Market Insight

Nokia aims to revive fortunes with a 41 megapixel Windows Phone smartphone

July 10, 2013  | Subscribers Only

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Nokia has unveiled its latest flagship Windows Phone smartphone, the Lumia 1020 which features a 41 megapixel camera sensor. The device will initially be available exclusively with AT&T in the US from the end of July.

The handset's camera sensor is by far the largest available on the market. The Samsung Galaxy S4 Zoom features a 16MP camera, but also comes with 10x optical zoom. The standard Galaxy S4 has a 13MP camera. Apple's iPhone 5 has an 8MP rear-facing camera.

The Lumia 1020 is the first Windows Phone-powered smartphone to feature the full Pureview experience seen on the 2012's Pureview 808.  This Symbian OS-based smartphone offered a similar camera experience but Nokia chose not to market that model heavily due to Nokia's shift from Symbian to Windows Phone. Instead, Nokia co-opted the Pureview brand into Nokia's Lumia Windows Phone range to market its different but still high quality camera hardware that delivered an 8 megapixel sensor and optical stabilisation.

Nokia has struggled to reclaim leadership in the smartphone market for several years since the introduction of the iPhone and the eventual demise of Symbian. Having disposed of its own operating systems in favour of an Microsoft's OS that offers OEM's little customization, Nokia's main avenue for differentiation and technology leadership is now in hardware.

The Lumia 1020 will act as a halo product to boost Nokia's brand appeal. IHS forecasts that this smartphone will not ship sufficient volumes to turn around the company's fortunes on its own. Nokia's share of the smartphone market will fall to three per cent in 2013, down from 5% in 2012 unless Nokia follows this halo hardware launch with a strong new smartphone portfolio across all price points in the autumn. Additionally, Nokia must continue to invest in content and services to bolster the range of Windows Phone app choice and quality.

The Lumia 1020's large sensor brings several benefits that Nokia will be keen to push with consumers. Firstly, pictures will be oversampled to 5MP using the larger sensor to hugely improve the quality of low-light pictures because it uses much more light than other smartphone cameras leading to better pictures through either exposure times or faster shutter speeds leading to a sharper image. Equally importantly, the details provided by the increased pixel density in full resolution mode enables great zoom potential without needing the bulky optics that optical zooms need for most cases. It also enables users to crop and frame photos after the fact without affecting the quality of the photo. Each photo taken on the Lumia 1020 is simultaneously captured as a full-resolution image and an over sampled 5MP image so users get the best of both worlds.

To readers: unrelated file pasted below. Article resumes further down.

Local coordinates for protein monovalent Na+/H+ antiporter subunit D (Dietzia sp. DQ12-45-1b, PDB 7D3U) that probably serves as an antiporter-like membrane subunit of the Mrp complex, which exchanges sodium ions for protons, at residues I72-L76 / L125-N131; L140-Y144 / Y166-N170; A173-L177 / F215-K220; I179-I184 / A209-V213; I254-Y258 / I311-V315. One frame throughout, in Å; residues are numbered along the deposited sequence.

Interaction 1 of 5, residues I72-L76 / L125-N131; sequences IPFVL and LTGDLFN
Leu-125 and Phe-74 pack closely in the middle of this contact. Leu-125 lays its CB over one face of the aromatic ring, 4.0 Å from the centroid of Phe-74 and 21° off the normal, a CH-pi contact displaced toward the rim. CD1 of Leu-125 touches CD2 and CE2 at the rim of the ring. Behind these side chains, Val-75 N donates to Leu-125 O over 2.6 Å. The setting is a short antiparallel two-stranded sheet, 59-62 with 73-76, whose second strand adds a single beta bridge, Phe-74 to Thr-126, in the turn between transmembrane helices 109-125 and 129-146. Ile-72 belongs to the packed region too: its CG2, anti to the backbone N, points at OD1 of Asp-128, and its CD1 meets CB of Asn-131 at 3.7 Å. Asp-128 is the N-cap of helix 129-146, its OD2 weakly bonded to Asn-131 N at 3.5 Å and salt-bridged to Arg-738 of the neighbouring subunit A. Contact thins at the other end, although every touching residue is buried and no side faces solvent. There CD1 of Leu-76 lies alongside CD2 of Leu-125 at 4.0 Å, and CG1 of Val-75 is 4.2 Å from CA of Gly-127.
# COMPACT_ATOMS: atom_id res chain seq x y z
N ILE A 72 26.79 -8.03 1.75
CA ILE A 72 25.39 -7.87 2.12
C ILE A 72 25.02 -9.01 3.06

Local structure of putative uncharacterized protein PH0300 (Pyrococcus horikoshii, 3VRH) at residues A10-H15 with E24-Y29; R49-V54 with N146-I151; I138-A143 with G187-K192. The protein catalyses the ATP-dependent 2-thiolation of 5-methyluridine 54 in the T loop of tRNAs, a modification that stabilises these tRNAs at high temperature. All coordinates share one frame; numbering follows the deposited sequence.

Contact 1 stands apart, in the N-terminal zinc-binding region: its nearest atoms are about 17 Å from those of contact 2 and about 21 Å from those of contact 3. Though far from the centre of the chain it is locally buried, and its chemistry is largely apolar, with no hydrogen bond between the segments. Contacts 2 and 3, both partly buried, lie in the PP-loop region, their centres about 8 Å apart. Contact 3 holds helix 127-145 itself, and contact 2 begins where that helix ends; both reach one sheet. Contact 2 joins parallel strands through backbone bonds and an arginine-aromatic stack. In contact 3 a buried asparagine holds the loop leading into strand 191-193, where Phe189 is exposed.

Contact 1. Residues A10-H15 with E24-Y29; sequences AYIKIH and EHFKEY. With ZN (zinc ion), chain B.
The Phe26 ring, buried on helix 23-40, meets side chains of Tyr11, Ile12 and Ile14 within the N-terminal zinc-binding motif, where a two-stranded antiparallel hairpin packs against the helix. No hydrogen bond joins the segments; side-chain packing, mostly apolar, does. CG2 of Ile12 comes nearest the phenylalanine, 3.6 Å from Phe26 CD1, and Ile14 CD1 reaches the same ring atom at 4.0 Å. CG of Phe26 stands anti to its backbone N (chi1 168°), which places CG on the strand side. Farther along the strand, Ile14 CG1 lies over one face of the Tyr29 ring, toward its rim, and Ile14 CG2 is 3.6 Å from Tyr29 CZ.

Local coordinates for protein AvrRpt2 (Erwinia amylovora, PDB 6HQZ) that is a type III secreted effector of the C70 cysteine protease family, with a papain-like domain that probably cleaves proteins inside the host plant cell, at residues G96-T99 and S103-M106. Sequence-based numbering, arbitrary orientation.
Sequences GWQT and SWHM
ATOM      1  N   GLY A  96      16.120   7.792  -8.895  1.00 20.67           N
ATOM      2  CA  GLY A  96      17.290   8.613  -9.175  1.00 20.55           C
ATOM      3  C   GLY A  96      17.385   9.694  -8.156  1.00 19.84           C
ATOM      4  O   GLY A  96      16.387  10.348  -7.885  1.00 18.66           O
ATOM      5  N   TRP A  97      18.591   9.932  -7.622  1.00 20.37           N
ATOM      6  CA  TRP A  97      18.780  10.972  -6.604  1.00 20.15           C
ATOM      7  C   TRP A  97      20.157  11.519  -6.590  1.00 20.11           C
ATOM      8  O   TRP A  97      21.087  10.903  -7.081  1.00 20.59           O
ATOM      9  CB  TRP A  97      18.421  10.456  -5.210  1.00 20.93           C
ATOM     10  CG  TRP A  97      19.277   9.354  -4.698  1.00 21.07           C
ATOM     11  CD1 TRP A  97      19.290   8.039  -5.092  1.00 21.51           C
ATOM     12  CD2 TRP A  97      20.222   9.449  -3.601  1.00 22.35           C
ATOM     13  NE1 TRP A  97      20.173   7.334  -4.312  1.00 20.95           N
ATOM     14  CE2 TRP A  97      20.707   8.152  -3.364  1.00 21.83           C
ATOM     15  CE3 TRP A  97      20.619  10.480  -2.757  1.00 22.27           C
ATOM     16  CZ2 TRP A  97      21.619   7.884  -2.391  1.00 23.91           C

Many handset makers are using camera technology as a key differentiator in the market place and several innovative smartphone cameras are currently available. Samsung's Galaxy S4 Zoom features a bulky optical zoom. Huawei's Ascent P6 boasts a 5MP front facing camera. HTC opted out of the megapixel race on the HTC One, instead pushing its "ultrapixel" concept, which uses larger pixels for better quality rather than just more pixels. Sony offers a 12 megapixel camera on its Xperia X flagship that utilises "Exmoor" sensor technology from its camera product lines. Sony also sells its imaging sensors to many other smartphone makers including Apple.

The 1020's vast megapixel count is a significant marketing asset because consumers have been well trained that more pixels are better in digital photography. This message is far clearer and simpler than HTC's camera proposition. Also, 41 megapixels outguns even Samsung's camera-smartphone hybrids in pixel count by more than two to one, although Samsung will correctly point to it stronger but bulkier optics as an advantage. It took Nokia two years to re-engineer this technology for Windows Phone, so replicating this will not be easy for Nokia's competitors. However, Samsung and Sony can both draw on their own camera divisions' products to close this gap and have been forewarned of Nokia's camera ambitions due to the Pureview 808 release last year.

However, the issue for Nokia is that photography on smartphones is not just about having the best quality pictures. Sharing to social networks is more important to most consumers than printing photos, but Windows Phone still lacks many social imaging apps such as Vine, Snapchat and Instagram which has 130m monthly active users sharing 45m photos a day which garner 1bn like a day. This high level of engagement means that convincing Instagram users to switch from iPhone or Android to Nokia's platform will be difficult. This also reinforces the idea that the Windows Phone platform is lagging in choice and quality of applications compared to iPhone or Android. Furthermore, the popularity of Instagram's filters proves that absolute top rate picture quality is not actually important for the majority of users.

As a result, IHS believes that Nokia's 41MP technology serves two key purposes. Firstly it is a marketing and sales tool to impress consumers. Secondly, it re-establishes Nokia as a technology leader. If Nokia can gather support from the early-adopter community for its innovative technology that will go a long way to making the Nokia brand 'cool' again.

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